FT: I think this is a really difficult topic to comment on … Because even if voguing is part of the queer culture, I feel that people outside this community see only one side of it, the performative side. Voguing is painful, but it’s a very beautiful side of this culture, so I don’t know if voguing directly helps the gay, trance or queer community … How about when the voguers go home? So where does this trans woman live? How about where people work in the community? Are they safe? You know, someone who’s not part of the community can’t really understand these things just by watching someone hang out. To be honest with you, I feel the same way about the black community, in terms of how non-black people often experience blacks just through fun, dancing, music, or sports. It is almost patronizing and uninformed to just engage with one side of the culture … My opinion is that this is a double-edged sword. I would say that I am an ally of the queer community or I would like to think of myself as such, but it is difficult to talk about specific issues of which I am not a direct part. I guess I can speak as a minority, as a colored woman … So, let’s put it this way: I think that people who are not minorities themselves – who are not in a sector of society that is oppressed or misunderstood – can to be problematic when experiencing minorities only through entertainment and sports. I just feel that these things don’t paint a real picture.
HHM: Absolutely. It reminds me of the conversation I had with the artist Carrie May Weims, where she said that nowadays there is some change in the thinking of the culture, but the thinking is not complicated, it is reactionary. Some involvement of black or brown people in cultural projects … But the question is more, can we include you? Instead: What is the structure of your contribution?
FT: First of all, Carrie May Weims is my favorite artist. Let’s look at the work of Carrie May Weims – this is a very, very personal conversation that I have had with myself many times.
FT: I went to see Carrie May Weims’ work in Tate a few years ago and she had an exhibition where there were different pictures of black people with the title below – “cook”, “house” or “field” – and there was a picture of a black man with a lighter leather in a beautiful satin dress by Marilyn Monroe, surrounded by white men, and under the photo was written “accomplice” and this image hit me so hard, so, so hard … I understood very emotional and had to take a step back and think about what it means this for me. I mean, as a black woman, I can say that getting to what I am now was not easy. My stepfather stuck me at a very young age – I was seven or eight – and he told me, “Because of the color of your skin, you will have to work twice as hard as the white girl next to you, and if you want to win, you have to twice as good as the white girl next to you. “And when I get old and people ask me, ‘Branches, you’re such a good dancer, how are you so good?’ small — I had to be twice as good to get out of my position as a working-class family. You know, I grew up on benefits, I grew up with the government providing money for food, for my higher education. I grew up rich in love, but Sometimes we were really poor and in order to get out of this position, I had to train harder … Twice harder. Even now, at my age, I still feel inside that I am constantly in a state of survival and to be honest, sometimes it’s exhausting.But don’t get me wrong, I know I’m lucky and I know that all I ever wanted in life was to have a stable roof over my head, and now I’m lucky to have one. that I had to stay focused and know where I was standing, and when I saw the picture of Carrie May Weims, it It was a kind of reminder, because I don’t want to be like that, I don’t want to be an accomplice in everything problematic and I have to think about it all the time, about what I do, because I know where I come from and I know my roots and I know how hard it was. to work … I don’t know what exactly it means, but I know that this picture is always in my mind.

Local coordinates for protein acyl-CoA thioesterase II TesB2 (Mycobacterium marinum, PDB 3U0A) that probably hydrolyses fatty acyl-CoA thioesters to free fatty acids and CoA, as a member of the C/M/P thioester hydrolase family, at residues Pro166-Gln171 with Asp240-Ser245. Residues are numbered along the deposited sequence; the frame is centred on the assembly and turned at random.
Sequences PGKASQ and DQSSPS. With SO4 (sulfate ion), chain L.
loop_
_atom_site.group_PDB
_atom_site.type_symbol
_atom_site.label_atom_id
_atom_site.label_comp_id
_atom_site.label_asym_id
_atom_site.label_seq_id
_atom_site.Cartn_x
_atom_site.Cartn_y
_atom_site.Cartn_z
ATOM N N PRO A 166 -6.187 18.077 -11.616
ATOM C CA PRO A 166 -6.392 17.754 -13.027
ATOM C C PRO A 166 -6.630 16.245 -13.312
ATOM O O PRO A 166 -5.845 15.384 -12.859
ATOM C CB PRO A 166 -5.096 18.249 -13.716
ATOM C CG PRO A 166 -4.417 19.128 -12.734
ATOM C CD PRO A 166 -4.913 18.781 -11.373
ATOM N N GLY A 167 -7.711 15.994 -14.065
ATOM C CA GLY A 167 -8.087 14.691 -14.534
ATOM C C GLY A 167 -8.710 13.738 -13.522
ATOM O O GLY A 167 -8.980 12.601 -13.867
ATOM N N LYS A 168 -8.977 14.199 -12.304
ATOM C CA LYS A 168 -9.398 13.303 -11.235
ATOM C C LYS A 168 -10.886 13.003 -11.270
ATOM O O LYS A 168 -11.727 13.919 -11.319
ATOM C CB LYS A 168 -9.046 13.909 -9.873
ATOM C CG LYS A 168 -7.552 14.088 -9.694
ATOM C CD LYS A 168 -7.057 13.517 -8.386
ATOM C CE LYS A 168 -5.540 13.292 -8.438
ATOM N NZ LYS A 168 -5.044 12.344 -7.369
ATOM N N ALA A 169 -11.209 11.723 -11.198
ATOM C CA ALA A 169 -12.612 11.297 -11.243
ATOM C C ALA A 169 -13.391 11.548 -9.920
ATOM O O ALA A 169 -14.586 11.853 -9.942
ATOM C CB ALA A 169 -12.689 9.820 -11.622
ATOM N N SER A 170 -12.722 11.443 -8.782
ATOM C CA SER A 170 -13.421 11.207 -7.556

Hugo Huerta Marin is the author of Portrait of an artist: Conversations with experienced creative women (Prestel), from which this is subtracted.